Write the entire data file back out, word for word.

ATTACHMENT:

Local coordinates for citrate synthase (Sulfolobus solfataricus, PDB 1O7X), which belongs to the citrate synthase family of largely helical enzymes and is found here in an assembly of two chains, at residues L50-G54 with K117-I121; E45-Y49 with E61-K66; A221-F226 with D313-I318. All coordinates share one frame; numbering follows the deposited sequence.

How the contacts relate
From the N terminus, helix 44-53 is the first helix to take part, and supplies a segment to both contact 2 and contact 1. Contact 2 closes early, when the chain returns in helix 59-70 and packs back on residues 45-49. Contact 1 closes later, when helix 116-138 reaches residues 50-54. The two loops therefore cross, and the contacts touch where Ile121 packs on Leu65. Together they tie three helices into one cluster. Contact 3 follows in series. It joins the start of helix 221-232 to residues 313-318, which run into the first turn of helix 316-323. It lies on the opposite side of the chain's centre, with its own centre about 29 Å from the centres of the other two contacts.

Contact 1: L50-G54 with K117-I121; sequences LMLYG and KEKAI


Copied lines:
Local coordinates for citrate synthase (Sulfolobus solfataricus, PDB 1O7X), which belongs to the citrate synthase family of largely helical enzymes and is found here in an assembly of two chains, at residues L50-G54 with K117-I121; E45-Y49 with E61-K66; A221-F226 with D313-I318. All coordinates share one frame; numbering follows the deposited sequence.

How the contacts relate
From the N terminus, helix 44-53 is the first helix to take part, and supplies a segment to both contact 2 and contact 1. Contact 2 closes early, when the chain returns in helix 59-70 and packs back on residues 45-49. Contact 1 closes later, when helix 116-138 reaches residues 50-54. The two loops therefore cross, and the contacts touch where Ile121 packs on Leu65. Together they tie three helices into one cluster. Contact 3 follows in series. It joins the start of helix 221-232 to residues 313-318, which run into the first turn of helix 316-323. It lies on the opposite side of the chain's centre, with its own centre about 29 Å from the centres of the other two contacts.

Contact 1: L50-G54 with K117-I121; sequences LMLYG and KEKAI